SAN FRANCISCOHIV-positive patients with non-Hodgkin’s lymphoma (NHL) should not be excluded from chemotherapy or given a limited-dose regimen, Joseph Sparano, MD, said at the 37th Annual Meeting of the American Society of Clinical Oncology (ASCO abstract 1172).
He reported that failure-free survival and overall survival rates improved in these patients after the introduction of highly active antiretroviral therapy (HAART).
Investigators from the Eastern Cooperative Oncology Group had already begun a study of infusional chemotherapy for patients with HIV-associated NHL when HAART became available, said Dr. Sparano, of Albert Einstein College of Medicine and Montefiore Medical Center, Bronx, New York. Consequently, the researchers were able to compare 48 patients who did not receive HAART with 59 post-HAART patients.
"The prognosis of patients with non-Hodgkin’s lymphoma who are HIV positive may not be so dismal," Dr. Sparano told ONI, citing his findings and those from an Italian group that also reported improved outcomes post-HAART. "HIV infection in and of itself should not be a reason to exclude patients with lymphoma from potentially life-saving chemotherapy."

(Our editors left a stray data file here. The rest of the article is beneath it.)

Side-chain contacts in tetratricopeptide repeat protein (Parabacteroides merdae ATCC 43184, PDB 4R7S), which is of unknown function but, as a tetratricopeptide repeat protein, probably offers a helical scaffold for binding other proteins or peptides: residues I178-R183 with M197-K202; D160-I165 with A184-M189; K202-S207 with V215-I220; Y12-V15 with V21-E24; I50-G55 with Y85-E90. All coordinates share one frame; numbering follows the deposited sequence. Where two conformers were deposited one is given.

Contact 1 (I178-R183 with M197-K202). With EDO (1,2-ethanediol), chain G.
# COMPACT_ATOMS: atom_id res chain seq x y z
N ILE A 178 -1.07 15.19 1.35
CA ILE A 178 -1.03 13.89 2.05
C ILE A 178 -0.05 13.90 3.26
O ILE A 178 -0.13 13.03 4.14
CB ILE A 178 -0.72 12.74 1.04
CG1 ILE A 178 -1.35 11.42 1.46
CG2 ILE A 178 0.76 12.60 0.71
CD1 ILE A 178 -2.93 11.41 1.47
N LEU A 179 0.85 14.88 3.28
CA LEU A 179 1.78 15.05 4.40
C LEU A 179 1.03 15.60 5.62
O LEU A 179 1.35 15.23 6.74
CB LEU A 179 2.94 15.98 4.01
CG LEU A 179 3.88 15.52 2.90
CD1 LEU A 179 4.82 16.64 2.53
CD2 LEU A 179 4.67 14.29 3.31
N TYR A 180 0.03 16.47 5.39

The ECOG trial is closed, but patients continue to be monitored. Both cohorts had a median age of 39. Post-HAART patients presented with a median CD4 count of 227/µL vs 78/µL in the earlier group. Lymphoma was diagnosed at stage III/IV in 82% of pre-HAART and 72% of post-HAART patients.
All received cyclophosphamide(Drug information on cyclophosphamide) (200 mg/m²/d), doxorubicin(Drug information on doxorubicin) (12.5 mg/m²/d), and etoposide(Drug information on etoposide) (VePesid) (60 mg/m²/d) by continuous intravenous infusion for 96 hours plus filgrastim(Drug information on filgrastim) (Neupogen) for six to eight cycles.